The cheese course was my least favorite of all the cheese courses I’ve had at Ad Hoc. (The best included some charcuterie and cryovacked cantaloupe). I didn’t mind though as I was still coming down from the meat high I got from the brisket and started looking forward to dessert.

The Chocolate Ice Cream S’mores were a refined take on an American campground classic. A housemade graham cracker serves as a foundation for a delicious marshmallow “brulee” with chocolate ice cream taking the place of the traditional Hershey’s squares. The staff at Ad Hoc was nice enough to put candles in our desserts and wish us a Happy Anniversary. If you go to any restaurant enough, they’re going to remember you, especially if you give them glowing reviews at places like Yelp.com. Ad Hoc is no exception; they’re really good at taking care of their customers and remembering the ones that return.

Thanks, Ad Hoc, for a wonderful anniversary dinner, and I’ll see you again on another Monday in October for my birthday and fried chicken night!

INFORMATION
Ad Hoc
6476 Washington St.
Yountville, CA 94599 map
707.944.2487

Categories
beef Best of Inuyaki chicken Filipino pork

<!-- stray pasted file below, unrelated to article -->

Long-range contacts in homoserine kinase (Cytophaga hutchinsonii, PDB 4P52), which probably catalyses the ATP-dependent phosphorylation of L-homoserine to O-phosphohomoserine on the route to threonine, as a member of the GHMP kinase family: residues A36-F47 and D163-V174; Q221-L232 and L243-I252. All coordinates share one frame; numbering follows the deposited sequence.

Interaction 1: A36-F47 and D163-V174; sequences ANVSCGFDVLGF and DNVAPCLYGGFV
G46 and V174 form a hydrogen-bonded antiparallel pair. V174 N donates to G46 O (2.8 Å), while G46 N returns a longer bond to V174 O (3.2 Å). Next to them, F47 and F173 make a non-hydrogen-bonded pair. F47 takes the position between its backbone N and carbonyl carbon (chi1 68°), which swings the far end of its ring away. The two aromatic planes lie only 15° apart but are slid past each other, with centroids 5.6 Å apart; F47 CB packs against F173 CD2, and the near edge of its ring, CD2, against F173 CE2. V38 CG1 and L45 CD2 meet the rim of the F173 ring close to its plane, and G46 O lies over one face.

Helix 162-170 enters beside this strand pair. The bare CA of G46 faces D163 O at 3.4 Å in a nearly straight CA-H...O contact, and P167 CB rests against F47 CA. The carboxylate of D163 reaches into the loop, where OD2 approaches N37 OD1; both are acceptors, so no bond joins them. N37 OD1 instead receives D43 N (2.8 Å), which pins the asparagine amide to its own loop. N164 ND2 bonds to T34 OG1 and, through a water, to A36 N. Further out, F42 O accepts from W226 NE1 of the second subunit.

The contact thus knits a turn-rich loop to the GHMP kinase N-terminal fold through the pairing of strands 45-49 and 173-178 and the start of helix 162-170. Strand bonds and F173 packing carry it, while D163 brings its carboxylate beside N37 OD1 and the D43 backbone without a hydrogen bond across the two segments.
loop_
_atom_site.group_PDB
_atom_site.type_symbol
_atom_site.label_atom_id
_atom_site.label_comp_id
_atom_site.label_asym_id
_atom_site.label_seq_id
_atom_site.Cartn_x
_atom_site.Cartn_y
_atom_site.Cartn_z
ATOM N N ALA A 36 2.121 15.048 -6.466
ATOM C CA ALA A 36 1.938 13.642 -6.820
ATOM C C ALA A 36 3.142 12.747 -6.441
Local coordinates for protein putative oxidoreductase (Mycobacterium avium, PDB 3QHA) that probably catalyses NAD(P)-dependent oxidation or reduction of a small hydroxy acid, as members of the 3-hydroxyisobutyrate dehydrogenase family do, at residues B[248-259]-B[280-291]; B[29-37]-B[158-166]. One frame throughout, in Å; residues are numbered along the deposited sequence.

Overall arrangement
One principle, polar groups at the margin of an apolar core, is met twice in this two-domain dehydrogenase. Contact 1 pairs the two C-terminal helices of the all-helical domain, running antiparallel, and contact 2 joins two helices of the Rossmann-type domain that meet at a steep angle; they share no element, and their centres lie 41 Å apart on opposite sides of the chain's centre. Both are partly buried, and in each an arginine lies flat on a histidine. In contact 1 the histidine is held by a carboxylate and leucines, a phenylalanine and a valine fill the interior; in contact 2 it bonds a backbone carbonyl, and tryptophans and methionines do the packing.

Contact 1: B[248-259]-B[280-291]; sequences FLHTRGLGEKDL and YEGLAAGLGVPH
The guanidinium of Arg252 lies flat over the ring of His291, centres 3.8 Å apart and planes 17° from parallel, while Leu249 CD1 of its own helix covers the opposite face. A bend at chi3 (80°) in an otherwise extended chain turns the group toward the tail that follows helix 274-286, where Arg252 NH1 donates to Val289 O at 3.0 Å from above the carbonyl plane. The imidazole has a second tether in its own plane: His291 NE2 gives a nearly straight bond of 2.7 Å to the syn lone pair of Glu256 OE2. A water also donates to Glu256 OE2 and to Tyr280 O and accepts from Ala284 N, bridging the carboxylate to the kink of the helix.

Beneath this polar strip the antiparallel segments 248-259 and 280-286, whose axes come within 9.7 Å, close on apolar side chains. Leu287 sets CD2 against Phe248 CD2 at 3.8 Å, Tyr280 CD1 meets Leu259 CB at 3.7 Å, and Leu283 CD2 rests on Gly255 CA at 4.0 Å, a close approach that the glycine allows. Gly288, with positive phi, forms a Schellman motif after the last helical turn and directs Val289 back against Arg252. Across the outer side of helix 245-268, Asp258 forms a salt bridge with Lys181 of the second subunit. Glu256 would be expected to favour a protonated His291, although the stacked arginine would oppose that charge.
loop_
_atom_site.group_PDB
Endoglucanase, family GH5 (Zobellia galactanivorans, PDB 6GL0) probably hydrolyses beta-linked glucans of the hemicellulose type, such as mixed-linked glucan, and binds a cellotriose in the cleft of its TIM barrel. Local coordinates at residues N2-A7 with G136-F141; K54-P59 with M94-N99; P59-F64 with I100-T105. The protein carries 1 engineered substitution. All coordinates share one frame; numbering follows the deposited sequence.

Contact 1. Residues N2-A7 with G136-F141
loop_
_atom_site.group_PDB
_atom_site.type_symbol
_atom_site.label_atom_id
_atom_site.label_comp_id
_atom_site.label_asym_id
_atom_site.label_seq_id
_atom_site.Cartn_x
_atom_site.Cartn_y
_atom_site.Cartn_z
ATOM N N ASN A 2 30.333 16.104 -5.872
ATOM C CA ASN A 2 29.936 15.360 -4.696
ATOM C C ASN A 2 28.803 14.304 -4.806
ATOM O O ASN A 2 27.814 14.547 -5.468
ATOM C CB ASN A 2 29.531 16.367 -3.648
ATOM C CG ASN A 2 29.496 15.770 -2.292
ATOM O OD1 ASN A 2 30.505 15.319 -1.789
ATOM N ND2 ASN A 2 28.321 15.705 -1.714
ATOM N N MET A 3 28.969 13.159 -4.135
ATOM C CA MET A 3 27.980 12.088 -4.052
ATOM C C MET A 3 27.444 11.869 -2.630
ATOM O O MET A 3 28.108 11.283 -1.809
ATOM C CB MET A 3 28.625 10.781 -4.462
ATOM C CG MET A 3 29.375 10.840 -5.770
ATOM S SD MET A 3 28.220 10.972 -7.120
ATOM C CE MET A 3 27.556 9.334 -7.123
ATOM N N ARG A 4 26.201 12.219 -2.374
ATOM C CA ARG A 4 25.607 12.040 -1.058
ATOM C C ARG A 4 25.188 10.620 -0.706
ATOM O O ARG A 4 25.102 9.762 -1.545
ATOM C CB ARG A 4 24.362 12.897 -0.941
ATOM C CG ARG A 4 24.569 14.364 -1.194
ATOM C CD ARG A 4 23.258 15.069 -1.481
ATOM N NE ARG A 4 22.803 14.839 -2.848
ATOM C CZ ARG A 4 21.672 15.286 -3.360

Best Breakfast Ever – Silogs

Forget Belgian waffles, fluffy buttermilk pancakes, brioche french toast, omelettes, country sausage and whatever else most people eat for breakfast. In my book, there’s no better way to start the day than with a silog, a Filipino breakfast of garlic fried rice, topped with a couple over-easy eggs and your choice of sweet or salty meats.

Filipinos love to combine words and names (don’t you know someone somewhere named Marivic?). Silog is a suffix referring to the fried rice (sinangag) and the eggs (itlog), and the dishes are named accordingly: tapsilog (tapa, the original silog) tosilog (tocino), adobosilog (chicken adobo), longsilog (longanisa), SPAMsilog – (SPAM!), litsilog (lechon), friedchixsilog (fried chicken), etc. etc.



I normally go to Cherry Garden Filipino Chinese Restaurant when I get a craving. I always have a hard time deciding between the tocino (sweet cured pork) and the longanisa (sausage akin to chorizo or linguica). The first time we went, I found out they had two types of longanisa, sweet or garlic. I had never had garlic longanisa before, so I ordered that and fell in love with it. My wife likes the bangsilog, which features bangus, the Filipino milkfish. She’s also had the pusitsilog (dried fried squid), and the jefroxsilog (dried fried sole). As you can she, she’s much more adventurous than I am!

Categories
Best of Inuyaki Italian Mario Batali Neapolitan pizza reviews Southern California

Pizzeria Mozza